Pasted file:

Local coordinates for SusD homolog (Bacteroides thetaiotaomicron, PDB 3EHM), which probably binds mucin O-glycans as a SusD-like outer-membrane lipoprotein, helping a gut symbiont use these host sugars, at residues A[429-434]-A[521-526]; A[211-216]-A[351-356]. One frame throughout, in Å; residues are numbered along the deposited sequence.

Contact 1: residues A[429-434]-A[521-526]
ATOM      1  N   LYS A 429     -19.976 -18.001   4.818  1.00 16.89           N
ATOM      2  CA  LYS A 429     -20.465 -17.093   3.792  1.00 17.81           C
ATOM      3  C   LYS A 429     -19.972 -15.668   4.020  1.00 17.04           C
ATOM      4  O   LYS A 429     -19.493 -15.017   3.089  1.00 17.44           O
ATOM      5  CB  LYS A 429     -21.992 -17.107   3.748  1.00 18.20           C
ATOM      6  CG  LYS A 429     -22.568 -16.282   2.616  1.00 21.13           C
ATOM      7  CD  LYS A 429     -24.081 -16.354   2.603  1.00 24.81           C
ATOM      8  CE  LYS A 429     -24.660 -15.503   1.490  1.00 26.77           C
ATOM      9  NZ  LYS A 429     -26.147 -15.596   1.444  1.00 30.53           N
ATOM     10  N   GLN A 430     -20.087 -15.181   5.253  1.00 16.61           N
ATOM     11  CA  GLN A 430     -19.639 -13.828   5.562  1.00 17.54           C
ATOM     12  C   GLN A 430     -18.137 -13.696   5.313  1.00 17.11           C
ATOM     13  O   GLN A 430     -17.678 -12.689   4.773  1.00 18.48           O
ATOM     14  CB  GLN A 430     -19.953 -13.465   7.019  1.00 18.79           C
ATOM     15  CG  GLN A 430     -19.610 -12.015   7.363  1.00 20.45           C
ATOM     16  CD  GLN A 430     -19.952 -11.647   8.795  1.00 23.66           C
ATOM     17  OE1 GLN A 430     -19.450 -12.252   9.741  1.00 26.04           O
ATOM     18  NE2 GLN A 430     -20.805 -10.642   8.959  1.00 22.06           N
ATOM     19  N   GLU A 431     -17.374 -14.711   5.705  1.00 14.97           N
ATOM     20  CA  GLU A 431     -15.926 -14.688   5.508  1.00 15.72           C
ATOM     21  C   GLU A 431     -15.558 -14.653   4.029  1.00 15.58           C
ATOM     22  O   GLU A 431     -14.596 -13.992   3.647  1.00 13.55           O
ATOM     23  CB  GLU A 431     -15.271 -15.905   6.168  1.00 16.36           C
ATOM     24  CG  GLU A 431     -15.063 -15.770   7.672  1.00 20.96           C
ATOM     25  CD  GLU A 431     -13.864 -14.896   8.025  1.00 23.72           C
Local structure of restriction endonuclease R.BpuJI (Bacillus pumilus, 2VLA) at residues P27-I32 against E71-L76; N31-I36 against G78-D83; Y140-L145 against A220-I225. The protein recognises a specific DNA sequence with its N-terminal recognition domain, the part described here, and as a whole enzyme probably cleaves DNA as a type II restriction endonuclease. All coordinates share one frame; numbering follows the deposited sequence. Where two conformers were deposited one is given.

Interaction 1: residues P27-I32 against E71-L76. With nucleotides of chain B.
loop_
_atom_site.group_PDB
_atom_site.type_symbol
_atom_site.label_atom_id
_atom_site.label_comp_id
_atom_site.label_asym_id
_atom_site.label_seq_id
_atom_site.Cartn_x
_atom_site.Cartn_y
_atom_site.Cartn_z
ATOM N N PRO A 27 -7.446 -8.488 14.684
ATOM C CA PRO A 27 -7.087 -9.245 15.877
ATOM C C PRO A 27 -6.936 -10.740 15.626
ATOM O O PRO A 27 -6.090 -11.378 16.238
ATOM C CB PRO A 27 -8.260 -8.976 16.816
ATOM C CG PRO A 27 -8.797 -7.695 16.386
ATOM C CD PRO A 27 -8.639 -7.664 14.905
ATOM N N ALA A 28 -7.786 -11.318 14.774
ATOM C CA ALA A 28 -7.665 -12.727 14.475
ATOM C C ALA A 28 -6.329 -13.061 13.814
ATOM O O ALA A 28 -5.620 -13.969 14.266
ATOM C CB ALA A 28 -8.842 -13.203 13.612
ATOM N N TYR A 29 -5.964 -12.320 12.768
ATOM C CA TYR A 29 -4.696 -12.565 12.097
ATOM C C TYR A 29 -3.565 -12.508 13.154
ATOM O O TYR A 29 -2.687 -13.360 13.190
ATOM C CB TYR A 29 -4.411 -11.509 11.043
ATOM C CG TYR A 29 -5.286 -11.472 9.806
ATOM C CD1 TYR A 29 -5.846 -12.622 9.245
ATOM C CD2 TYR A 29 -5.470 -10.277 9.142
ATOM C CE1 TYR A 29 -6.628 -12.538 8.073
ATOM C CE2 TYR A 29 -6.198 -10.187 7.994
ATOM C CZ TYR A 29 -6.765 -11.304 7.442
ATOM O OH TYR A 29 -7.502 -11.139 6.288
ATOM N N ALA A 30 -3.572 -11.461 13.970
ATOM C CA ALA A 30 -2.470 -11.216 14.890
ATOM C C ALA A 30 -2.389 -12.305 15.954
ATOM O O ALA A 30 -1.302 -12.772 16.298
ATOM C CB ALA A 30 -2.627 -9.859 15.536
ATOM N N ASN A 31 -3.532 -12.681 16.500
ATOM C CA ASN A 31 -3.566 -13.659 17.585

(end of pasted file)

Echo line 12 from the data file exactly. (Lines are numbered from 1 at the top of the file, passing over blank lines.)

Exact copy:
ATOM     10  N   GLN A 430     -20.087 -15.181   5.253  1.00 16.61           N